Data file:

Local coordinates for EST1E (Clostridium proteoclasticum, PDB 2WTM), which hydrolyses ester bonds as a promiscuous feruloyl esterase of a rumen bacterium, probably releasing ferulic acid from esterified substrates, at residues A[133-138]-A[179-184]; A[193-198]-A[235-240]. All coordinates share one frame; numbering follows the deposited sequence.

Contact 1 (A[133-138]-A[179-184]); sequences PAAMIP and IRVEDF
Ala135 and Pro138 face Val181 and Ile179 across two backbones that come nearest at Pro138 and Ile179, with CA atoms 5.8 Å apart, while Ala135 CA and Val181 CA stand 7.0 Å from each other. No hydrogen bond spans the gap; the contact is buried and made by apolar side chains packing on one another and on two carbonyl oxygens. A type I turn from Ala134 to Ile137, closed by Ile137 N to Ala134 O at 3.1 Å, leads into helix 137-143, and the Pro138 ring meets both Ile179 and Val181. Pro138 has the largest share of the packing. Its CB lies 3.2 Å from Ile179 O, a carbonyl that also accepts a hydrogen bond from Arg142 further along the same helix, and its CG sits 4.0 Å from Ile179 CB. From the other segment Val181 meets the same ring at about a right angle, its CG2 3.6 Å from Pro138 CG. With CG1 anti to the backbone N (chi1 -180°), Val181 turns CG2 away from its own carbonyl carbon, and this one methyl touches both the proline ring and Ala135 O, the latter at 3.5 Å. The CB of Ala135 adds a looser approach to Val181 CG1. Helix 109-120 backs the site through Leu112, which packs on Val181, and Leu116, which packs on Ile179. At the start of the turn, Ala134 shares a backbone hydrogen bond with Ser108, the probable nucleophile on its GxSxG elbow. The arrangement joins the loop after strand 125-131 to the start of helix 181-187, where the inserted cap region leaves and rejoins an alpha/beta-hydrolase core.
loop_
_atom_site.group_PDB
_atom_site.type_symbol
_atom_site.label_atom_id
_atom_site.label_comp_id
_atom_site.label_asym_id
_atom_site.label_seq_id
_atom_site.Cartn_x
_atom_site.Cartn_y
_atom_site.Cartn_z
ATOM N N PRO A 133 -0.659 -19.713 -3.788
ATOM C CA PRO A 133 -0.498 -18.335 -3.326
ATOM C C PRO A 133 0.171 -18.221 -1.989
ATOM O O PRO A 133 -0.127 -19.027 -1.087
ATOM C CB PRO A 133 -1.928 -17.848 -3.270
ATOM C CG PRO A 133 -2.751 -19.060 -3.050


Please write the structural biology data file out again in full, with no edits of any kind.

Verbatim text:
Local coordinates for EST1E (Clostridium proteoclasticum, PDB 2WTM), which hydrolyses ester bonds as a promiscuous feruloyl esterase of a rumen bacterium, probably releasing ferulic acid from esterified substrates, at residues A[133-138]-A[179-184]; A[193-198]-A[235-240]. All coordinates share one frame; numbering follows the deposited sequence.

Contact 1 (A[133-138]-A[179-184]); sequences PAAMIP and IRVEDF
Ala135 and Pro138 face Val181 and Ile179 across two backbones that come nearest at Pro138 and Ile179, with CA atoms 5.8 Å apart, while Ala135 CA and Val181 CA stand 7.0 Å from each other. No hydrogen bond spans the gap; the contact is buried and made by apolar side chains packing on one another and on two carbonyl oxygens. A type I turn from Ala134 to Ile137, closed by Ile137 N to Ala134 O at 3.1 Å, leads into helix 137-143, and the Pro138 ring meets both Ile179 and Val181. Pro138 has the largest share of the packing. Its CB lies 3.2 Å from Ile179 O, a carbonyl that also accepts a hydrogen bond from Arg142 further along the same helix, and its CG sits 4.0 Å from Ile179 CB. From the other segment Val181 meets the same ring at about a right angle, its CG2 3.6 Å from Pro138 CG. With CG1 anti to the backbone N (chi1 -180°), Val181 turns CG2 away from its own carbonyl carbon, and this one methyl touches both the proline ring and Ala135 O, the latter at 3.5 Å. The CB of Ala135 adds a looser approach to Val181 CG1. Helix 109-120 backs the site through Leu112, which packs on Val181, and Leu116, which packs on Ile179. At the start of the turn, Ala134 shares a backbone hydrogen bond with Ser108, the probable nucleophile on its GxSxG elbow. The arrangement joins the loop after strand 125-131 to the start of helix 181-187, where the inserted cap region leaves and rejoins an alpha/beta-hydrolase core.
loop_
_atom_site.group_PDB
_atom_site.type_symbol
_atom_site.label_atom_id
_atom_site.label_comp_id
_atom_site.label_asym_id
_atom_site.label_seq_id
_atom_site.Cartn_x
_atom_site.Cartn_y
_atom_site.Cartn_z
ATOM N N PRO A 133 -0.659 -19.713 -3.788
ATOM C CA PRO A 133 -0.498 -18.335 -3.326
ATOM C C PRO A 133 0.171 -18.221 -1.989
ATOM O O PRO A 133 -0.127 -19.027 -1.087
ATOM C CB PRO A 133 -1.928 -17.848 -3.270
ATOM C CG PRO A 133 -2.751 -19.060 -3.050